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Discussion Starter · #1 ·
I'm switching to gas, and will be having gas lines put in soon. From there I'll be having the furnace put in this summer, and then replace the elec hot water heater with a tankless gas one around winter, then next year do the range/dryer too.

Obviously I need to give the plumber the BTU numbers for the furnace and hot water heater, but I don't have any models selected for the dryer and range yet, I'll deal with those later.

I would think the loads on those would be pretty standard right, and the plumber could just estimate that without a specific number? i mean for most common models that is.
 

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The Grand Wazoo
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You need an 1-1/4 main line to the first fixture, it can reduce to 1" from there.
 

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You need an 1-1/4 main line to the first fixture, it can reduce to 1" from there.
What he needs to do is find out if he has high pressure natural gas or low pressure...that would determine what size pipe to run. You cant size the line properly until you know the service pressure. We do 2lb gas systems and 1 1/4" pipe would run a few normal houses at that pressure and would be over-kill.........WAKE UP:w00t:
 

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FIRST, you have to get the highest--it COULD be dual-stage--INPUT rating in BTU/Hrs. For a water heater it should be less than 200K or 200MBTUH. Check the (submitted, signed and sealed) P.E. drawing or (published) manufacturers spec.s.

If it's 200K or more, then it's not a "water heater" but rather a "boiler" and a whole, more-strict set of codes apply. Get the total for ALL the appliances.

THEN, figure out the length, the total length (main, run-outs, risers, etc.,) of ALL pipe from the meter to the device(s).

THEN, check the gas pipe sizing chart in the A.S.H.R.A.E. Fundamentals book... I forgot the section, just find it in the index in the back.

THAT chart will tell you the minimum size (in I.D. diameter) of pipe you need to handle a certain MBTUH input. Size yer pipe for THAT, the "branch-offs" to any device can be sized the same way; subtract the loss from the "main" and downsize (reduce) accordingly.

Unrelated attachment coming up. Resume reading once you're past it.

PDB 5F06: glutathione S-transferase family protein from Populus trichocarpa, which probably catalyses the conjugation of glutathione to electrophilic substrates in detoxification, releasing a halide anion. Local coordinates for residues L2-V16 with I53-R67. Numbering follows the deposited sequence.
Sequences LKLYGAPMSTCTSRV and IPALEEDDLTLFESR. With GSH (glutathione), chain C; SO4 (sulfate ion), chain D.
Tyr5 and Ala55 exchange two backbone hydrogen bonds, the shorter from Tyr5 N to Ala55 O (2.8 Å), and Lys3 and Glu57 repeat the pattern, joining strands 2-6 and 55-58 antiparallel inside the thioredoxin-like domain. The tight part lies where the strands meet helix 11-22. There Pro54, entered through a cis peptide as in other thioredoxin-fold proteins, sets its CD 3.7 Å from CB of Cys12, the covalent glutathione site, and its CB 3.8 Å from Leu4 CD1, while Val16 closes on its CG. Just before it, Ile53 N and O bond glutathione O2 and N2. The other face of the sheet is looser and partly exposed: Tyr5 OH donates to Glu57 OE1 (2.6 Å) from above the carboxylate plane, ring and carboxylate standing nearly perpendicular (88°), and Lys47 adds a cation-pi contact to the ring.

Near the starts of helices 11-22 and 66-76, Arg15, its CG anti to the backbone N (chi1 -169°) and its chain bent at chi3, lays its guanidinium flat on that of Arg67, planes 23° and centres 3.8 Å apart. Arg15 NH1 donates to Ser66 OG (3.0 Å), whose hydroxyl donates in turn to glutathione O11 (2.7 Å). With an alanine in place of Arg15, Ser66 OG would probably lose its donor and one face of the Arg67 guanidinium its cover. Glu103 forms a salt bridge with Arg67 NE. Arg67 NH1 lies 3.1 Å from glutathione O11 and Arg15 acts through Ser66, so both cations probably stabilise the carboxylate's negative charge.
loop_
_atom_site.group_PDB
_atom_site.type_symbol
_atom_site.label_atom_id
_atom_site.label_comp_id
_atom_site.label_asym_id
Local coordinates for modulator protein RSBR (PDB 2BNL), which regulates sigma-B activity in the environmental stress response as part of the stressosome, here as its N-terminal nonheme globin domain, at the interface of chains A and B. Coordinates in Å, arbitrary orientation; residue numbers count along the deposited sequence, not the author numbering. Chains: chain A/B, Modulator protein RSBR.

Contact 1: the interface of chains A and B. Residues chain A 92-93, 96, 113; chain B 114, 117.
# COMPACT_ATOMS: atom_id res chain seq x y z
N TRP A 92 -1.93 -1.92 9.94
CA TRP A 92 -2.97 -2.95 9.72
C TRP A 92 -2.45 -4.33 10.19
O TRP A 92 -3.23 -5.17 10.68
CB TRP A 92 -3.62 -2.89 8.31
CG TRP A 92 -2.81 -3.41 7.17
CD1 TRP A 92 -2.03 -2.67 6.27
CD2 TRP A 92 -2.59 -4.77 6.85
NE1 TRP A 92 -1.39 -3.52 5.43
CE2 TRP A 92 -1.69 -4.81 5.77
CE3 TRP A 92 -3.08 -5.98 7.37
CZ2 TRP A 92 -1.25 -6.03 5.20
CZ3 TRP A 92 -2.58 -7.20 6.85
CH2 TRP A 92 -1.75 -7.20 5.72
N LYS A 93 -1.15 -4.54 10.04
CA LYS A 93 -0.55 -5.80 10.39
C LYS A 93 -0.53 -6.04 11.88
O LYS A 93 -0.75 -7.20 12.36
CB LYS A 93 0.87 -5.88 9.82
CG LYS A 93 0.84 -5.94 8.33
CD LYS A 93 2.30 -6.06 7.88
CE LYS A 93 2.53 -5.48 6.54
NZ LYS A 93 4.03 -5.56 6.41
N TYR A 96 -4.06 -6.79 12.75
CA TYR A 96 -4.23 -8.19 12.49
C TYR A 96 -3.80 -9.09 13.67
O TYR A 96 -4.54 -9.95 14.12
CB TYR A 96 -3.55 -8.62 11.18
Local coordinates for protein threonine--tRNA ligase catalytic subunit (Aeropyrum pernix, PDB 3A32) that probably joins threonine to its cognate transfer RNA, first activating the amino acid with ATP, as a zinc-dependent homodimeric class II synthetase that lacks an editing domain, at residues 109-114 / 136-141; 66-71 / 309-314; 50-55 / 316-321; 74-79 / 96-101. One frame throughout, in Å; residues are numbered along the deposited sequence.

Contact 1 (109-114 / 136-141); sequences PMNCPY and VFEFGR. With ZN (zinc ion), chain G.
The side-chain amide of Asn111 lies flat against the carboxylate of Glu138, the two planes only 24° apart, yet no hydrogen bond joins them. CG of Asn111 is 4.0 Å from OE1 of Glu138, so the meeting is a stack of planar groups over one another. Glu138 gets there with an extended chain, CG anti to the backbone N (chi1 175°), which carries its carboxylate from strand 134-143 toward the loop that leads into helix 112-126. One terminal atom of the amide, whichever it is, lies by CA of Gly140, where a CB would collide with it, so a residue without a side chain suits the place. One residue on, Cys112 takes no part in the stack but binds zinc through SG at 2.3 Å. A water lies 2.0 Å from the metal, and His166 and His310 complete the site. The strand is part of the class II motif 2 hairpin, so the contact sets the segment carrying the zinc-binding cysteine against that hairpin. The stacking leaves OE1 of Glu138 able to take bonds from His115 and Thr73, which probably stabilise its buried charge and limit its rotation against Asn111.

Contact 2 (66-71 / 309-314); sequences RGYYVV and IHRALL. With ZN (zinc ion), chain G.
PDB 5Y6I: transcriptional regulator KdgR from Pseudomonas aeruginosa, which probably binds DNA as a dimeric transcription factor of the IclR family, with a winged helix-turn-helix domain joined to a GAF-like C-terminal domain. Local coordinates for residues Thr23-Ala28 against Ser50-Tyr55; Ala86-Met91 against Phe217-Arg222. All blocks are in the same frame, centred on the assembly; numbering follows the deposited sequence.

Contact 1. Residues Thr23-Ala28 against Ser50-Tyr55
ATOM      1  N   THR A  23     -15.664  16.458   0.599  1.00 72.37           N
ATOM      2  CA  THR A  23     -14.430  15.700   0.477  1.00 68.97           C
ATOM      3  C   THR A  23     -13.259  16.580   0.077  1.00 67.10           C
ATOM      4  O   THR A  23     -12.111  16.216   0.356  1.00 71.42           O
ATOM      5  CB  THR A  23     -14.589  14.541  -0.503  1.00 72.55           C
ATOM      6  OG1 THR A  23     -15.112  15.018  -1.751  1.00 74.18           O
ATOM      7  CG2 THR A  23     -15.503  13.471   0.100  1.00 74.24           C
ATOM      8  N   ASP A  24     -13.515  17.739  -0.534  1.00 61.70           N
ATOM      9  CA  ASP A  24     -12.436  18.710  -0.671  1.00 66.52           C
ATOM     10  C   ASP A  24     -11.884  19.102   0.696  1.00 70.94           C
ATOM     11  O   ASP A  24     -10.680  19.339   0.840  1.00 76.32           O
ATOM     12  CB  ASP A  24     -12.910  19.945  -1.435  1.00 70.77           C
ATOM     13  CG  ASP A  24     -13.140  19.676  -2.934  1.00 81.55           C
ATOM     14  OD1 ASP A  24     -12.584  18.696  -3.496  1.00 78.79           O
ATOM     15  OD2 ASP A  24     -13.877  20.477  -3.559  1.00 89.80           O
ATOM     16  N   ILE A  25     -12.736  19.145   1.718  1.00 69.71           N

For LP ask the manufacturer about equivalents.

Get the range of delivery pressure from the P.E. or manufacturer(s), and tell the utility company what you need.

Et voila! ANOTHER satisfied customer! Now go collect that check!
 

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Discussion Starter · #6 ·
sorry meant to reply on this earlier, did the plans up a while back and submitted for the permit, got it back approved the next day. I'll post some pics of the install soon too.

Had lots of fun using a friends Ridgid tripod and electric threader. :cheesygri

This is the plan:
 

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Wrong Sizing

Hey what city are you from. I sized your drawing and turn out to be a 1" line for the main from the meter. Did you convert your btu's into cubic feet per hour.
 

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Discussion Starter · #8 ·
Hey what city are you from. I sized your drawing and turn out to be a 1" line for the main from the meter. Did you convert your btu's into cubic feet per hour.
yeah I oversized it a bit, didn't want to have any problems with starving the tankless water heater, also eventually I may add another "T" between the first and second "T", branching off to the right side of the house to a permanent grill outside in a masonry type of enclosure.

no meters incidentally, it's for propane.
 
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